"If you look at the entire field of cryptocurrencies, it is literally speed-running 500 years of economic failures. And when they reinvent economic successes, they do it badly."
As a computer science researcher, is any of the technology impressive to you at all?
I thought proof-of-work was clever initially, about five, six years ago. It’s just only recently I realized just how bad it is compared with articulating trust. There is some cool work on distributed systems. But the rest is basically comedy gold. If you look at the entire field of cryptocurrencies, it is literally speed-running 500 years of economic failures. And when they reinvent economic successes, they do it badly. Tether is an 18th century wildcat bank. They’re issuing their own bank notes.
Every single ICO on the planet that isn’t restricted to accredited investors is effectively an unregistered security, and some of them are ridiculous. When I was doing my talk, I had to decide between “HIV cure on the blockchain” and “alchemy on the blockchain,” and I went with the latter.
There’s alchemy on the blockchain?
Yes, there was a ICO for alchemy on the blockchain.
But CryptoKitties was fun. Can you not admit is was fun?
They’re deformed little things that somehow were worth $100,000 for a short period of time, assuming somebody else would buy it for $150,000.
And the Ponzi schemes are amazingly rife. The only really innovative new idea is smart contracts, and smart contracts are a disaster, too.
Why are smart contracts a disaster?
How much pushback from the crypto community do you get for your views?
A fair amount, but it’s kind of background noise. You can generally ignore it. The problem is that they don’t listen to my arguments. And I look at their arguments and conclude they don’t make sense. So yeah, there’s some pushback, but it’s not the kind of thing that’s really of interest to me. What’s of interest is how things can fail in interesting ways. There are two things that I think can really cause the cryptocurrency market to totally fail.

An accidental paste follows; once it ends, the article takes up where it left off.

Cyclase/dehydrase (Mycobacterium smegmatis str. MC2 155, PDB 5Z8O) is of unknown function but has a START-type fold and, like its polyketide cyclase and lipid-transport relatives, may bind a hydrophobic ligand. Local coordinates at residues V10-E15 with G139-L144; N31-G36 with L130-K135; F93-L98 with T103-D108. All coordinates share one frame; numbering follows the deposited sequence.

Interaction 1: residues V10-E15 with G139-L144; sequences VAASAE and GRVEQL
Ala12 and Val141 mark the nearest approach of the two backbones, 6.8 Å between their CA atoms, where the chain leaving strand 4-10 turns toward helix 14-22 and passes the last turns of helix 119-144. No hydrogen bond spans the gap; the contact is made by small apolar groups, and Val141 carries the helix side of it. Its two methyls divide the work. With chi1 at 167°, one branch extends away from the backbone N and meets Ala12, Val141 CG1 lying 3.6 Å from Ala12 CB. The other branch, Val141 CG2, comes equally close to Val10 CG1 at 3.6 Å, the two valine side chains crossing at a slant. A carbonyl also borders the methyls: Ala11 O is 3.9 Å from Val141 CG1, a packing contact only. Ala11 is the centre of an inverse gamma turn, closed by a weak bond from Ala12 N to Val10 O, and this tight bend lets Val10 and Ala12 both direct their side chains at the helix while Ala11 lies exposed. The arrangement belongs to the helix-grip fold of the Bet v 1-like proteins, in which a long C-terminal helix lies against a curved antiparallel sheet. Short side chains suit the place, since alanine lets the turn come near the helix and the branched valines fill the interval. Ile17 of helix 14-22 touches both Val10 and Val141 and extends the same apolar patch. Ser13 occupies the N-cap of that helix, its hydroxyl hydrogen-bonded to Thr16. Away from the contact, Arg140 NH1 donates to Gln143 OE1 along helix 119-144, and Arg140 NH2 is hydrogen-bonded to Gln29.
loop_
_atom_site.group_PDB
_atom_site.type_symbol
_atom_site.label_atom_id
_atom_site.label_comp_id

First is actual legal enforcement, particularly around Tether. The conclusion is these days 95 percent of [trading volume on] the exchanges [is] effectively fraudulent. These are all the same exchanges that are already cut off from the banking system and use Tether. [If] Tether is [found to be] a criminal enterprise, and the feds arrested those behind Tether and gave Tether the Liberty Reserve treatment, it would effectively collapse all the exchanges.
What’s the second way?
The second is a technical death spiral situation. The problem with bitcoin mining is it’s wasting a lot of energy, and it will always waste a lot of energy as long as the price is high. If the price drops, however, there may be scenarios where we have a large amount of mining equipment that ends up getting turned off. That equipment is not profitable to run 24/7/365 to mint cryptocurrency, but would be profitable to synchronize and turn on for a few hours in order to attack the security of the system.
"The problem with cryptocurrency is it's basically a Venn diagram: those who don't understand economics intersected with those who don't really understand computer security."
Have you ever met your fellow crypto naysayer Nouriel Roubini?
Do you see him as an ally?
I see him as a really insightful economist. The problem with cryptocurrency is it’s basically a Venn diagram: those who don’t understand economics intersected with those who don’t really understand computer security. The cryptocurrency defenders tend to attack economists with “Oh, you don’t understand the technology.” And Roubini is really willing to push back against those arguments, because, well, those arguments are irrelevant. The problems with the cryptocurrencies are really economic, not technical.
Initially I thought bitcoin was a clever hack. And I still think it’s kind of a clever hack, but it’s a clever hack without redeeming value at this point. And the problems are economic.
What about Roubini’s approach? He seems to delight in being contrarian.
I don’t think he delights in being contrarian. He just delights in putting down markers that the future will prove to be right. Why was he called Dr. Doom? Because he predicted a large amount of the failure mechanism that happened in 2007, 2008. I don’t think he’s being contrarian for the sake of being contrarian on cryptocurrency. He’s being contrarian because he sees something that he believes has been a large net negative, and that’s going to end badly for a lot of people. I can’t speak for him, but I don’t like that. That’s why I’ve gotten much more vocal in my contrariness. I see a lot of people are going to lose, or have already lost, a lot of money.